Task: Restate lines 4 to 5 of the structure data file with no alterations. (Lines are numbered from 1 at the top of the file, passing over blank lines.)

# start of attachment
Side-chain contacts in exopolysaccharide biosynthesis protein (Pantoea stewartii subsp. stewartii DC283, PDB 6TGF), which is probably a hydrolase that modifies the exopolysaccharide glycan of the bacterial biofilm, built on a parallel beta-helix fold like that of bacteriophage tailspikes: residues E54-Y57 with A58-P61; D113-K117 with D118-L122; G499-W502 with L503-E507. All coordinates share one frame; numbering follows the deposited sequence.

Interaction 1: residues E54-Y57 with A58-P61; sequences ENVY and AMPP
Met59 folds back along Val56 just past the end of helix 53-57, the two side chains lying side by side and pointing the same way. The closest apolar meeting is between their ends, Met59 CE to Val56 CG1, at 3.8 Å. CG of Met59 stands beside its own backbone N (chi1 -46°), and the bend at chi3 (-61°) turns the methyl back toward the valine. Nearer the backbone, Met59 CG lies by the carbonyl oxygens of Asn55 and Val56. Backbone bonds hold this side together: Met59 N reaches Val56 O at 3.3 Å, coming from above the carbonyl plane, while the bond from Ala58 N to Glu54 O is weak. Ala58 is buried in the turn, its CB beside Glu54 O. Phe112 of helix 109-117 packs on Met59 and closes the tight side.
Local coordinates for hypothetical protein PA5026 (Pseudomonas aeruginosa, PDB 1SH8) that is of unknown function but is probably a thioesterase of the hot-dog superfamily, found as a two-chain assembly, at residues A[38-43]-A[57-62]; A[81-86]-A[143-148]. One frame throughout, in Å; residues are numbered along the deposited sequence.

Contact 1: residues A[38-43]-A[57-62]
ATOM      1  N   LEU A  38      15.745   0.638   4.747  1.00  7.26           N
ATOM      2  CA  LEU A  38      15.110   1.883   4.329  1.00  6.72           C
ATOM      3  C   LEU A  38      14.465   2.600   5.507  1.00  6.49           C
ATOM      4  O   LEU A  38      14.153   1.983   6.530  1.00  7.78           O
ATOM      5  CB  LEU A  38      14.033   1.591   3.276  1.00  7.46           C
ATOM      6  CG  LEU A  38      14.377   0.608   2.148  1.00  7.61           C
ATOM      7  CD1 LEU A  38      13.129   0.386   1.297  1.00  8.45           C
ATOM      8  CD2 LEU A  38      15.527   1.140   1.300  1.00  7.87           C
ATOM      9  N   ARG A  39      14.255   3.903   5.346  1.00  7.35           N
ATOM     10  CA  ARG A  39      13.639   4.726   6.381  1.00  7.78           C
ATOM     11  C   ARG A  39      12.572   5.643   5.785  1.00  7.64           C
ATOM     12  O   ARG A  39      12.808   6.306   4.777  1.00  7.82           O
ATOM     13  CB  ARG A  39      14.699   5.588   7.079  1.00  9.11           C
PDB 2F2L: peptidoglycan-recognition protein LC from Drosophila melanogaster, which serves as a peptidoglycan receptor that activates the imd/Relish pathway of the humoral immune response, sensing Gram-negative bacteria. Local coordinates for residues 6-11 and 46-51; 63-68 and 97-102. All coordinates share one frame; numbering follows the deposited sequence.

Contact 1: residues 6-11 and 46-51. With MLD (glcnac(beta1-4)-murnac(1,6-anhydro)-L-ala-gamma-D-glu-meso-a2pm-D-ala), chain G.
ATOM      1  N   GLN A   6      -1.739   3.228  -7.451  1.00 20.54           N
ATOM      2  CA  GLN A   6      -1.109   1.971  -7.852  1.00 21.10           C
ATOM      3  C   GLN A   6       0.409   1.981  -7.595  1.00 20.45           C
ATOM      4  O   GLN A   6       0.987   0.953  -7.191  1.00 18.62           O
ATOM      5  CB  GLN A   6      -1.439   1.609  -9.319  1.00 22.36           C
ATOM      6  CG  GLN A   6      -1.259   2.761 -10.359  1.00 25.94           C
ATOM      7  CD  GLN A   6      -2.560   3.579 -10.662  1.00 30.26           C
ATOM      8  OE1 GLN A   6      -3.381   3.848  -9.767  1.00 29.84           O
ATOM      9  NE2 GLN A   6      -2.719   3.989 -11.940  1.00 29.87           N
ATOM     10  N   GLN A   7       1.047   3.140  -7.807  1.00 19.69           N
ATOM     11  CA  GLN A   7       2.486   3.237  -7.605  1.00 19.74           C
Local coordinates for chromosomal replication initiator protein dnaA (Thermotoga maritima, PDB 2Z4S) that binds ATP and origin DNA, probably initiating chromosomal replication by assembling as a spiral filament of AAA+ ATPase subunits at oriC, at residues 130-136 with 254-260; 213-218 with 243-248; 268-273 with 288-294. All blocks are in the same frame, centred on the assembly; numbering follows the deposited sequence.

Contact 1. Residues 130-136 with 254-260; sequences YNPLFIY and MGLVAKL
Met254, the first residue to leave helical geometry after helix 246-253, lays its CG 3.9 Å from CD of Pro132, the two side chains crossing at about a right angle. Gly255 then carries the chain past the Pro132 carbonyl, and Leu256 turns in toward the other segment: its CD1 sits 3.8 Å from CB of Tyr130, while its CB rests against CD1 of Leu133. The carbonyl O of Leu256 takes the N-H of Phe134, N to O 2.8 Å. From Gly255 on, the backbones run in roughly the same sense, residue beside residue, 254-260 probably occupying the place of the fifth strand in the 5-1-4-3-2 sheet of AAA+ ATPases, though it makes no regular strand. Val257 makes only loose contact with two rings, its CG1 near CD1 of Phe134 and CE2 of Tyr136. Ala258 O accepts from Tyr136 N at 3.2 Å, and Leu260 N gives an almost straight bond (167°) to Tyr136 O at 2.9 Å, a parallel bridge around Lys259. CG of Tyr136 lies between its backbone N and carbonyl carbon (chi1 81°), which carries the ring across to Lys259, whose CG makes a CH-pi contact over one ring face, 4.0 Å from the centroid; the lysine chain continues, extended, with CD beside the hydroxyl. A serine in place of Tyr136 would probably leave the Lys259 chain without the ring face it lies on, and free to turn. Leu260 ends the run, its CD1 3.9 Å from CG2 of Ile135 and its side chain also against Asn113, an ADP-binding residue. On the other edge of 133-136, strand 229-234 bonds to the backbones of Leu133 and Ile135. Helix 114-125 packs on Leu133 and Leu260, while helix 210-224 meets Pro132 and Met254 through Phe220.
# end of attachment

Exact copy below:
Local coordinates for hypothetical protein PA5026 (Pseudomonas aeruginosa, PDB 1SH8) that is of unknown function but is probably a thioesterase of the hot-dog superfamily, found as a two-chain assembly, at residues A[38-43]-A[57-62]; A[81-86]-A[143-148]. One frame throughout, in Å; residues are numbered along the deposited sequence.

Contact 1: residues A[38-43]-A[57-62]